• Higgins J.P.T.
      • Green S.
      Cochrane Handbook for Systematic Reviews of Interventions Version 5.1.0.
      ). The standardized mean difference, with the corresponding 95% confidence interval, was used as a summary statistic because the included studies measured outcomes in a variety of ways and with different units. We used the random effects model to incorporate the assumption that the studies could estimate effects that followed a specific distribution across different studies. Where >1 SNP within a gene was found to have a significant functional effect, we determined linkage disequilibrium (R2) between the SNPs using the LDpair tool in the National Cancer Institute LDlink program (https://ldlink.nci.nih.gov/), including data from all ethnic populations.
      In accordance with protocol, funnel plots were performed where ≥10 studies were included in a meta-analysis. Heterogeneity between studies was investigated by the I-squared statistic (I2 ≥50% was considered indicative of heterogeneity), and by visual inspection of the forest plots.

      Secondary Analyses

      Where primary meta-analyses showed significant genotype effects and sufficient studies reported data for minor allele homozygote and heterozygote groups separately, we examined for an allele dose relationship between the polymorphism and the phenotype of interest. To do this, we used Review Manager (as described in the Meta-analysis subsection) to examine whether both homozygote groups differed from heterozygotes in separate random effect models with standardized mean differences. We also planned to analyze genotype effects on COMT function in male subjects and female subjects separately, given the evidence for gender dimorphisms in COMT and its associations with some phenotypes (
      • Harrison P.J.
      • Tunbridge E.M.
      Catechol-O-methyltransferase (COMT): A gene contributing to sex differences in brain function, and to sexual dimorphism in the predisposition to psychiatric disorders.
      ).
      To investigate the magnitude of the genotype effect for measures included in the primary meta-analyses, we first converted transformed data to raw values (e.g., squaring the means and standard deviations of square root–transformed data), before normalizing the data so that the mean of the major allele homozygote group was set to 1. We then used random effect models with mean differences to derive estimated mean effect sizes with 95% confidence intervals. Note that this approach could not be used to assess the (nonsignificant) effect of the rs28363170 polymorphism on DAT mRNA abundance, as 97% of the weighting loaded onto a single study (because of high variance in the remaining 2 studies that was magnified by the data transformation required).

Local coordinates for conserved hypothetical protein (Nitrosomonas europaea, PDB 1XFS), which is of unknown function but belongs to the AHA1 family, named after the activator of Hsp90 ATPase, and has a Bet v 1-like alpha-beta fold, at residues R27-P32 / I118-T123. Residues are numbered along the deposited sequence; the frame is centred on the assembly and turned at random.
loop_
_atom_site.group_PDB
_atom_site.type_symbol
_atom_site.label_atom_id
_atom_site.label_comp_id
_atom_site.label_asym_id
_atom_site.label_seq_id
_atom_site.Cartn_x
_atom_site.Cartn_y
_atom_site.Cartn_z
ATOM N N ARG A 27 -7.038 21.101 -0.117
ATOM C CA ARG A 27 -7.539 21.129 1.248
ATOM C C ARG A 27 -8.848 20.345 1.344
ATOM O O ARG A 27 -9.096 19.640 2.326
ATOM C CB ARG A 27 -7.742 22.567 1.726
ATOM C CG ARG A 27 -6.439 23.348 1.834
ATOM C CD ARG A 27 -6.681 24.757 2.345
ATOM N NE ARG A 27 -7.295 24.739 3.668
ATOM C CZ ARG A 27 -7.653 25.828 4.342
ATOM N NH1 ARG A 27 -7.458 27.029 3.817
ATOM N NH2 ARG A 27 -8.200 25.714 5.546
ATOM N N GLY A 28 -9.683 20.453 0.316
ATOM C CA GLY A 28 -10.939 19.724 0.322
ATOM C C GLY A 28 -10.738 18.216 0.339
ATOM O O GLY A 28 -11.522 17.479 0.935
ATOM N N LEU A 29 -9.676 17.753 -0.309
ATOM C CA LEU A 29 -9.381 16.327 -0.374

Results

      We carried out systematic reviews and performed meta-analyses of the evidence for functional polymorphisms in 14 human dopamine genes. We defined “functional” as meaning that an empirical study had investigated whether a polymorphism affects the abundance or activity of the encoded gene product (see Methods and Materials).
      We identified a total of 22,728 hits (ranging from 73 to 5219 per gene), with 255 eligible studies (ranging from 0 to 54 per gene) included in the systematic reviews. A PRISMA statement for each gene is shown in Figure S1 in Supplement 1. Schematics showing the positions of commonly studied polymorphisms within each gene are shown in Figure S2 in Supplement 1. Table 1 gives an overview of the systematic review findings; the detailed results of each systematic review and listing of the included studies are provided in Tables S1 to S13 in Supplement 2. We retrieved sufficient data (defined as ≥3 studies measuring association between a given polymorphism and a single parameter) to conduct 15 meta-analyses (each based on 3–16 studies, and including 66–1307 subjects). A summary of the meta-analytic findings is shown in Table 2, and an overview of the magnitude of genotype effects is given in Figure 1. Funnel plots are shown in Figure S3 in Supplement 1.
      Table 1Summary of Systematic Review Findings
      GeneSupplemental TablePolymorphism
      Information is included for polymorphisms where at least three studies examined a given functional parameter.
      Parameter (Tissue/Cell Type)N